You may feel the need to explain to your boss that you’re falling behind at work because your partner left you, but you’re not going to start sharing it with the customers/clients.

            It’s your site. Run it how you like. I thought the comment might be helpful.

    • Eh, I completely disagree. His articles about his personal life can be good for the “touchy-feely” readers, sure, but they also let us know why this or that hasn’t come out yet. It gives us a great level of transparency.

    • I agree with BurgerBeast. It sometimes feels like you’re showing up to give a TED Talk about your world-changing research wearing a dirty t-shirt. Your work is top-notch and if you’re going to do this full time, it’s time to level-up your presentation accordingly.

      In a perfect world, you’d hire a copy editor. Professional writing always benefits from a second set of eyes. I’m not talking about spelling and typos. A good editor would cut 30% off your word count, improve your flow and give overall feedback without changing your style, persona or meaning. Unfortunately, you’d probably be looking a $150-$200 per article. I wonder if you could boost your Patreon funding by that much if you promise to spend it that way. Maybe you could release raw articles to funders immediately and post final, edited content to the website a week or two later.

      I don’t know how you and Fiddleback work out editing and finances, but GM Word of the Week feels quite polished and has become one of my favorite things. I’d pay to have the regular weekly articles read out loud in a buttery smooth voice during my commute. 🙂

      • You hit the nail on the head here. I have priced proof readers and copy editors. Based on my weekly output, I’m looking at over $200 per week. I don’t want to get into numbers too heavily, but that’s too big a chunk of my pay. I would love to have an editor or proof reader, but my bottom line will not bear the cost of $800 a month worth of editing. That said, I have been talking to some people about alternatives.

        Fiddleback is a professional freelance editor. He’s one of the first people I priced, to be honest. He and I are friends, but he has no connection to The Angry GM. We are partners in The GM Word of the Week, but technically, he owns that show. He could fire me if he really wanted to. He is in that $200 per week too expensive for me range for editing services.

        As for recording services, consider this: The GM Word of the Week runs about 3,000 words, plays for 25 minutes, and takes him about 8 hours to edit, record, and produce. The weekly content on my website amounts to four times that. Even cutting out adding music and soundscapes to underscore the action, that would still be a full-time job for Fiddleback. I can’t pay him anything remotely close to the market value of his recording services for 30 hours a week.

        Here’s the thing: I understand what you’re saying completely. And I agree. I’m at the point where I need to be transitioning from amateur production to professional business venture. But I’m in a weird limbo between the two. Right now, I make enough money to either be a profitable amateur production or a bankrupt professional business venture. That IS changing. And I do know what it takes to make that transition (I am a small business accountant). The trouble is I have to prioritize right now and I have to focus on the changes I can afford. I have to cut some costs while also seeking out additional alternative revenue streams.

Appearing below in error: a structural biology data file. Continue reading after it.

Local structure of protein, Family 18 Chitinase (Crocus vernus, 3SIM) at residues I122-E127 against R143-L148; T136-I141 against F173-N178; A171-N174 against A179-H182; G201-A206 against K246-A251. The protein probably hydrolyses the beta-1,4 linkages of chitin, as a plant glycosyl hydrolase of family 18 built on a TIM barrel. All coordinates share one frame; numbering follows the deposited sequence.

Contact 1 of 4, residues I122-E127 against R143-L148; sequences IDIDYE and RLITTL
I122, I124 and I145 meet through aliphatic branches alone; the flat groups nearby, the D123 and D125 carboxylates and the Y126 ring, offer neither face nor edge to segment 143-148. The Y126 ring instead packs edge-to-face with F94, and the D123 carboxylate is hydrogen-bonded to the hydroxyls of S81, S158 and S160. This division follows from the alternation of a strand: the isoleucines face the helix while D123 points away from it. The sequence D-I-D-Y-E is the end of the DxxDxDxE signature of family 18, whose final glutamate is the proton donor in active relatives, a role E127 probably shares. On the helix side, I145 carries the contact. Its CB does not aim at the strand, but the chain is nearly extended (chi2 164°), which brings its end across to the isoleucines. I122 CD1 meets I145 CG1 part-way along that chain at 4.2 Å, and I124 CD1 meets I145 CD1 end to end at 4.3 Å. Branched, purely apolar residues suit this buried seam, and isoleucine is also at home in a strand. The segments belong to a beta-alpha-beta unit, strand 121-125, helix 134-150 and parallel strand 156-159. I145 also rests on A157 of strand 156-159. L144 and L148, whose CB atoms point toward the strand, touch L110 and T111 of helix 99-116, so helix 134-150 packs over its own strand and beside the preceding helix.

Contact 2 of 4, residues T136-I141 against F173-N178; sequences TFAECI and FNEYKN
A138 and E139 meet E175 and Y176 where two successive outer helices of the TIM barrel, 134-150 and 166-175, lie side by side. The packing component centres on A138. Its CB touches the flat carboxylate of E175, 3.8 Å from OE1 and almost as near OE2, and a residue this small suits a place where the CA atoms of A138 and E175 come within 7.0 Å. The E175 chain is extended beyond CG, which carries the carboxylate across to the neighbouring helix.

I am looking into alternatives for copy editing and proofreading and I’m also in the process of modifying my workflow to allow for an editor (I still write/publish pretty close to the deadline).

        So, that’s the reality right now. Is that the permanent reality? No. A lot of changes have taken place here at The Angry GM headquarters over the past six months. They just aren’t all outside facing. Admittedly, some of them should have happened before now, but I can’t change how I did things in the past. I can only move forward. Eventually, there will be someone proofing my work. But other changes have to happen first.

        • I don’t envy the challenges you’re facing, but I admire how far you’ve come. Keep rockin’ it.

        • Do you think that if you had a single feature going through editing, and everything else was still coming out raw, it would be better or worse in terms of presentation than everything being unedited?

    • Couldn’t agree more. There’s no value to revealing personal information, or providing reasons things aren’t being done. It’s some straight Siembieda level BS.

  2. For the record, your last megadungeon article turned out to be EXACTLY what I needed for a campaign I’m planning: the PCs get teleported through a portal into a ruined city in a whole new continent, which was destroyed by evil wizards doing experiments(Bioshock style). So, I had to come up with a way to give them information about the (new)setting through the ruins. So, long story short, your last article was golden. But, as everything, I can imagine other people wanting more ‘concrete’ stuff.